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A page from Elia Levita's Yiddish-Hebrew-Latin-German dictionary (16th century) including the word goy (גוי), translated to Latin as ethnicus, meaning heathen or pagan.[1]

In modern Hebrew and Yiddish goy (/ɡɔɪ/, Hebrew: גוי‎, regular plural goyim /ˈɡɔɪ.ɪm/, גוים or גויים) is a term for a gentile, a non-Jew.[2] Through Yiddish,[3] the word has been adopted into English (often pluralised as goys) also to mean gentile, sometimes with a pejorative sense.[4][5][6]

The Biblical Hebrew word goy has been commonly translated into English as nation, meaning a group of persons of the same ethnic family who speak the same language (rather than the modern meaning of a political unit).[7][8][9][10] Nation has been used as the principal translation for goy in the Hebrew Bible, from the earliest English language bibles such as the 1611 King James Version[11] and the 1530 Tyndale Bible.[12]

Hebrew Bible and Rabbinic Literature

The word goy means "nation" in Biblical Hebrew. In the Torah, goy and its variants appear over 550 times in reference to both the Israelites and the non-Israelite nations. The first recorded usage of goyim occurs in Genesis 10:5 and applies innocuously to non-Israelite nations. The first mention of goy in relation to the Israelites comes in Genesis 12:2, when God promises Abraham that his descendants will form a goy gadol ("great nation"). In Exodus 19:6, the Israelites are referred to as a goy kadosh, a "holy nation".[13] While the books of the Hebrew Bible often use goy to describe the Israelites, the later Jewish writings tend to apply the term to other nations.[citation needed]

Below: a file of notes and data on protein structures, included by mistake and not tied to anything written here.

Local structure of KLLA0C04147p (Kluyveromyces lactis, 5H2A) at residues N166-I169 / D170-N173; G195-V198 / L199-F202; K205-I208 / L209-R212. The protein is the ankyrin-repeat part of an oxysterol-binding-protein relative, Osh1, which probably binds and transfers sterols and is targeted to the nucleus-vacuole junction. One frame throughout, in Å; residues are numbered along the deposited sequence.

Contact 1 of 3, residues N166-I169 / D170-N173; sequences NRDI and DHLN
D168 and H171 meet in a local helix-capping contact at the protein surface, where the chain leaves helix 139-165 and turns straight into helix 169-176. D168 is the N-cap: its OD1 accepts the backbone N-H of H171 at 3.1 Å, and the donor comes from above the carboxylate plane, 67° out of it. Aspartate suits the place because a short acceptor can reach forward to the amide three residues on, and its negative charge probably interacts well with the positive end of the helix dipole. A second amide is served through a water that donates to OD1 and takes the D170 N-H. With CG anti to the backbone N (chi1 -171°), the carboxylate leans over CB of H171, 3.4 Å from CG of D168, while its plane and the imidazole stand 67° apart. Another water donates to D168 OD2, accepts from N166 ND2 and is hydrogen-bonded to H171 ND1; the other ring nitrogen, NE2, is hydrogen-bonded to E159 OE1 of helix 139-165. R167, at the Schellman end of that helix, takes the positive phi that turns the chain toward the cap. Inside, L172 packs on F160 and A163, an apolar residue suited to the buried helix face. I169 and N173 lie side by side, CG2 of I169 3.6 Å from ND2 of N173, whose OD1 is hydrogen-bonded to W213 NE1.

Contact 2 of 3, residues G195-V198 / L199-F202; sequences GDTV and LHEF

Some Bible translations leave the word goyim untranslated and treat it as the proper name of a country. In Genesis 14:1, it states that the "King of Goyim" was Tidal. Bible commentaries suggest that the term may refer to Gutium. In all other cases in the Bible, goyim is the plural of goy and means "nations".[7]

One of the more poetic descriptions of the chosen people in the Hebrew Bible, and popular among Jewish scholars, as the highest description of themselves: when God proclaims in the holy writ, goy ehad b'aretz, or "a unique nation upon the earth!" (2 Samuel 7:23 and 1 Chronicles 17:21).

The rabbinic literature conceives of the nations (goyim) of the world as numbering seventy, each with a distinct language and purpose. Chaim ibn Attar[14] maintains that this is the symbolism behind the Menorah:

The seven candles of the Menorah [in the Holy Temple] correspond to the world's nations, which number seventy. Each [candle] alludes to ten [nations]. This alludes to the fact that they all shine opposite the western [candle], which corresponds to the Jewish people.[citation needed]

Evolution of the term

According to Adi Ophir and Ishay Rosen-Zvi, goy acquired the meaning of someone who is not Jewish in the first and second century. Before that time, no crystallized dichotomy between Jew and non-Jew existed in Judaism, they argue.[15]